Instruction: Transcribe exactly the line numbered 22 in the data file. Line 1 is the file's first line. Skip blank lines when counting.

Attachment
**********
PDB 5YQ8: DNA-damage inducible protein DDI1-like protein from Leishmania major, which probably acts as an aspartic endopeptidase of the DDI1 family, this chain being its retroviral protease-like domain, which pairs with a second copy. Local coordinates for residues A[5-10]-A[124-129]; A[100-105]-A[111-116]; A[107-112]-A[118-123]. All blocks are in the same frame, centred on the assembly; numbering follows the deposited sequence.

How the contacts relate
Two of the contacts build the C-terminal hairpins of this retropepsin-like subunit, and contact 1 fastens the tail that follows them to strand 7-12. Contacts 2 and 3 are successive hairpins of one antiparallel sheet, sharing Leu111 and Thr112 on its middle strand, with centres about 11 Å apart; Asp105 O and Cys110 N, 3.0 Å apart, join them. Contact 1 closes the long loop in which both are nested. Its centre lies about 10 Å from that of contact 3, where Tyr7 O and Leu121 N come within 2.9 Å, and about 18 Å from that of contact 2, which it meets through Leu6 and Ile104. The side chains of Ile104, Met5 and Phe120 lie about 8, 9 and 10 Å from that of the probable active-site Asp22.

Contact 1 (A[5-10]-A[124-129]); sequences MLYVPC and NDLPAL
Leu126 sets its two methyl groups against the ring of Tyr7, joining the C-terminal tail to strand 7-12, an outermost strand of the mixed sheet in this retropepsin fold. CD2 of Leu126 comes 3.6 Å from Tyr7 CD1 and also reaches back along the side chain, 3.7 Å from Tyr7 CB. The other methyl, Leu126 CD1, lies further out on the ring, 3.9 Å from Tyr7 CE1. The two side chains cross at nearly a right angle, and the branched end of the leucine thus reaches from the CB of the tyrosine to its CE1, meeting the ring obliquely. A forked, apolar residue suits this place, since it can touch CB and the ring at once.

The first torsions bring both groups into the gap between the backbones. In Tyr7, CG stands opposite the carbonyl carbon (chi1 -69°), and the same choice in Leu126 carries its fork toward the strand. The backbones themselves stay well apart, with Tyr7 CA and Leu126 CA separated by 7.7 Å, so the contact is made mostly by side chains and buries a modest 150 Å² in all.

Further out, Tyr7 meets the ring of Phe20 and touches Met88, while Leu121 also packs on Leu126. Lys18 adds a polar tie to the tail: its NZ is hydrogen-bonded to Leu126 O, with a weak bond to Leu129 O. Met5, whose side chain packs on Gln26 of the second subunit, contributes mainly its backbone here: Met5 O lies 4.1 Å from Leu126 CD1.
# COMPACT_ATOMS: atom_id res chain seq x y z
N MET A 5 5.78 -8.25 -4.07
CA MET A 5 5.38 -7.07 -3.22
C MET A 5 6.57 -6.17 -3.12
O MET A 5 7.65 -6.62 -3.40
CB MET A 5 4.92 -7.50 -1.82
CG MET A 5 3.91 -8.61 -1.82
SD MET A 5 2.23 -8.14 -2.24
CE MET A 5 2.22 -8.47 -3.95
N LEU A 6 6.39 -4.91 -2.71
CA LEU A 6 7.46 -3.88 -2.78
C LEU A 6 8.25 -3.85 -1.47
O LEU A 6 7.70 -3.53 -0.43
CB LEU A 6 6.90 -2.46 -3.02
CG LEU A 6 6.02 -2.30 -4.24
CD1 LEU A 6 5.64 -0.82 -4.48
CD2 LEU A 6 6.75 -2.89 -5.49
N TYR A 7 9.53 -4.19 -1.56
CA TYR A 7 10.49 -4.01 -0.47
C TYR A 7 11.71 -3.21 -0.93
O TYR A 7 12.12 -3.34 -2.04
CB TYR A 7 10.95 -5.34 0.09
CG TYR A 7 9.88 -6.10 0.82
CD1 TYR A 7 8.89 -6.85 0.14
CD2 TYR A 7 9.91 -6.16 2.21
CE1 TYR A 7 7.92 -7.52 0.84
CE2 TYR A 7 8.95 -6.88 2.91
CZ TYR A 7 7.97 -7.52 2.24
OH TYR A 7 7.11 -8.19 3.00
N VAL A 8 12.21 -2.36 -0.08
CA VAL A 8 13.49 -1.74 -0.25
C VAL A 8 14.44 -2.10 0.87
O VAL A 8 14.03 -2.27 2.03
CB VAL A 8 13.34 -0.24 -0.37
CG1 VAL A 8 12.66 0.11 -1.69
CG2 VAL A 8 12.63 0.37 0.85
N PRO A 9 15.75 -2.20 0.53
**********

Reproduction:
CG LEU A 6 6.02 -2.30 -4.24